Best Practices for Preventing Workplace Harassment

Sexual-harassment-02A new report from the U.S. Equal Employment Opportunity Commission (EEOC) highlights best practices for employers to prevent and respond to workplace harassment.
 
Harassment Defined
Harassment is a form of employment discrimination that violates Title VII of the Civil Rights Act (Title VII), the Americans with Disabilities Act (ADA), and the Age Discrimination in Employment Act (ADEA). The EEOC defines harassment as unwelcome conduct that is based on race, color, religion, sex (including pregnancy, sexual orientation, and gender identity), national origin, age (40 or older), disability, or genetic information.

Harassment becomes unlawful where enduring the offensive conduct becomes a condition of continued employment, or the conduct is severe or pervasive enough to create a work environment that a reasonable person would consider intimidating, hostile, or abusive.

Best Practices
According to the EEOC report, employers should:

  • Foster an organizational culture in which harassment is not tolerated;
  • Adopt and maintain a comprehensive anti-harassment policy (which prohibits harassment based on any protected characteristic, and which includes social media considerations) and establish procedures consistent with the best practices outlined in the report;
  • Ensure that any such anti-harassment policy–especially details about how to complain of harassment and how to report observed harassment–is frequently communicated to employees, in a variety of forms and methods;
  • Ensure that where harassment is found to have occurred, discipline is prompt and proportionate to the severity of the infraction. Discipline should be consistent, and not give (or create the appearance of) undue favor to any particular employee; and
  • Dedicate sufficient resources to training middle-management and first-line supervisors on how to respond effectively to harassment that they observe, that is reported to them, or of which they have knowledge or information–even before such harassment reaches a legally-actionable level.

Note: Employers may have specific obligations regarding harassment under state or local laws (e.g., training or notice requirements and/or additional protected classes).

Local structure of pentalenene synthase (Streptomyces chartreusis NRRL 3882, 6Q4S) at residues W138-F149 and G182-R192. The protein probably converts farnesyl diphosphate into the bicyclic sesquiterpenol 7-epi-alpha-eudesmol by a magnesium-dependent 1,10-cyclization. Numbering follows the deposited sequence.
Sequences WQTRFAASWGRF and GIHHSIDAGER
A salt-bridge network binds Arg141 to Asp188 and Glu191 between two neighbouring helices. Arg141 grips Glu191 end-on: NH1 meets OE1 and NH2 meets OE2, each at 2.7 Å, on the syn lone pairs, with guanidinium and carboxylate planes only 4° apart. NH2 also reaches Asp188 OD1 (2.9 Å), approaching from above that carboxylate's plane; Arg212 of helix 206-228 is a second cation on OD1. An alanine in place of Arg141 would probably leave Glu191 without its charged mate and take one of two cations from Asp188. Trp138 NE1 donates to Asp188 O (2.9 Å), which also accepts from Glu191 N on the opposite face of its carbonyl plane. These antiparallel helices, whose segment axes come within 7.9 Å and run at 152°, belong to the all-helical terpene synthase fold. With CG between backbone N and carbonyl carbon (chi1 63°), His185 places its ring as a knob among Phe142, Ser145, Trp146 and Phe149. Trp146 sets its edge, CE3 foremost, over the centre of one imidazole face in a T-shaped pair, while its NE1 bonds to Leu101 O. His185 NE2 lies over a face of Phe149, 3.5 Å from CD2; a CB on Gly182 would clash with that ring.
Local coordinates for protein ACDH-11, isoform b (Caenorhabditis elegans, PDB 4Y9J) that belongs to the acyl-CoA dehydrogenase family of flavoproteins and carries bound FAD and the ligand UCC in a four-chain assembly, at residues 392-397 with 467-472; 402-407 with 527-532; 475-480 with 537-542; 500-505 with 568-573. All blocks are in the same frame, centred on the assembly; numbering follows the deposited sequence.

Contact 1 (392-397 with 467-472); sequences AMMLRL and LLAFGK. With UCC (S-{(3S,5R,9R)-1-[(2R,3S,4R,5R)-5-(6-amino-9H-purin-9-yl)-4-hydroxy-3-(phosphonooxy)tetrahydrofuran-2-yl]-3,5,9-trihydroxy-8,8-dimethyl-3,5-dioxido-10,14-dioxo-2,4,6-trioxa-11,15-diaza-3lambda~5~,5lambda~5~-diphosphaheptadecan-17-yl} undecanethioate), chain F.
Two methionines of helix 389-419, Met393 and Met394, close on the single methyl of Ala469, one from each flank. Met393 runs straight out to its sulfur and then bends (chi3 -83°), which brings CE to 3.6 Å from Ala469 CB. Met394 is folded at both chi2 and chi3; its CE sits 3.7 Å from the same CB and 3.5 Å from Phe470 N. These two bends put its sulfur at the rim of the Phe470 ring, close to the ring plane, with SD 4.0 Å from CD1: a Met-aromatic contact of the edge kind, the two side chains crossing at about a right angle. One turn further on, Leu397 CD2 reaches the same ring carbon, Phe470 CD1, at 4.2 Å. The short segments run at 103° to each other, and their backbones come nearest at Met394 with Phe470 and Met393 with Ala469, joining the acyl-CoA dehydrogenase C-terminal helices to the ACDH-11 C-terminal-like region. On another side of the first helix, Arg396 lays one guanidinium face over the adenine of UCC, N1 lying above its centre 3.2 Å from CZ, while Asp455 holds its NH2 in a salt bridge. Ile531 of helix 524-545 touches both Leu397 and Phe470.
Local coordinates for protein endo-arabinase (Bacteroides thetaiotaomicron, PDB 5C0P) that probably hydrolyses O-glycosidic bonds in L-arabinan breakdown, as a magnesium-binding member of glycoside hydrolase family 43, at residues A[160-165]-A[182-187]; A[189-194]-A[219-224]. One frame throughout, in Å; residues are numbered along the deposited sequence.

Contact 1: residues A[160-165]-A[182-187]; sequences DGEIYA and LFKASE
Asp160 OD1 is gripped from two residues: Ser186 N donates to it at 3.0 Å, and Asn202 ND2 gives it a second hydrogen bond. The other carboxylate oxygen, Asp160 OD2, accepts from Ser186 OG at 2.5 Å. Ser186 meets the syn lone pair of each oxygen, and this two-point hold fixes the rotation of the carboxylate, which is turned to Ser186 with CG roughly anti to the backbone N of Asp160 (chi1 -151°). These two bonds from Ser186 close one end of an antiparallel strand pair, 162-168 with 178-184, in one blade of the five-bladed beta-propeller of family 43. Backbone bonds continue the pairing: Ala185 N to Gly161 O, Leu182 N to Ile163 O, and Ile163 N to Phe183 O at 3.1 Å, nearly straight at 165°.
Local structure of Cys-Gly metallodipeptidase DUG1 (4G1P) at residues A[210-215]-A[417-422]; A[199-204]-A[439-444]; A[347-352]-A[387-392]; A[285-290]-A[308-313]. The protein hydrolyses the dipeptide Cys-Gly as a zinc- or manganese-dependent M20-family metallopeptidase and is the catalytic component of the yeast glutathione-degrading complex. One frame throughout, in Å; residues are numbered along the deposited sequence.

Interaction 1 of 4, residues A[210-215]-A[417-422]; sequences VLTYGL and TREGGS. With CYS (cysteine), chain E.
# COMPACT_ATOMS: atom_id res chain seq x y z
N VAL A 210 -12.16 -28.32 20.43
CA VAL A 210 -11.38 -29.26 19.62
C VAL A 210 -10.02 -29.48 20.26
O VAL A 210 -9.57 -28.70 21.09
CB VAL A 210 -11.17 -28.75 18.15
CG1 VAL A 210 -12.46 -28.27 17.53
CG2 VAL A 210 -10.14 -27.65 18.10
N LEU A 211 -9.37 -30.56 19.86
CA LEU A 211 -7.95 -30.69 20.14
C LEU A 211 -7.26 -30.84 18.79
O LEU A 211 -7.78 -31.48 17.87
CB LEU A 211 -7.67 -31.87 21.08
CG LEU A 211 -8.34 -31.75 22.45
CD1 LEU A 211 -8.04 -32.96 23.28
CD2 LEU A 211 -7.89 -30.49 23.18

More information regarding employer responsibilities under federal nondiscrimination laws may be found in our section on Discrimination.

LGBT Workers and Employment Discrimination: What Employers Should Know

FMLA-Benefits-Same-Sex-SpousesNew guidance released by the U.S. Equal Employment Opportunity Commission (EEOC) highlights what employers should know about the agency’s enforcement efforts on behalf of lesbian, gay, bisexual, and transgender (LGBT) individuals under federal employment discrimination laws.

Background

Title VII of the Civil Rights Act (Title VII) prohibits discrimination in employment on the basis of race, color, sex, religion, and national origin. This federal law applies generally to employers with 15 or more employees.

The law forbids discrimination when it comes to any aspect of employment, including hiring, firing, pay, job assignments, promotions, layoff, training, fringe benefits, and any other term or condition of employment. The law also makes it illegal to retaliate against a person because he or she complained about discrimination, filed a charge of discrimination, or participated in an employment discrimination investigation or lawsuit.

EEOC Guidance

The EEOC takes the position that discrimination against an individual because that person is transgender is a violation of Title VII’s prohibition of sex discrimination in employment. Therefore, the EEOC’s district, field, area, and local offices are expected to accept and investigate charges from individuals who believe they have been discriminated against because of transgender status (or because of gender identity or a gender transition).

In addition, the EEOC takes the position that lesbian, gay, and bisexual individuals may bring valid Title VII sex discrimination claims, as Title VII also protects such individuals against sex discrimination. The EEOC is expected to accept and investigate charges alleging sexual-orientation discrimination, such as claims of sexual harassment or allegations that an adverse action was taken because of a person’s failure to conform to sex-stereotypes.

The text of the guidance is available by clicking here. A brochure regarding the prevention of employment discrimination against LGBT workers is also available.

Our section on Discrimination has more information regarding employer obligations under federal nondiscrimination laws.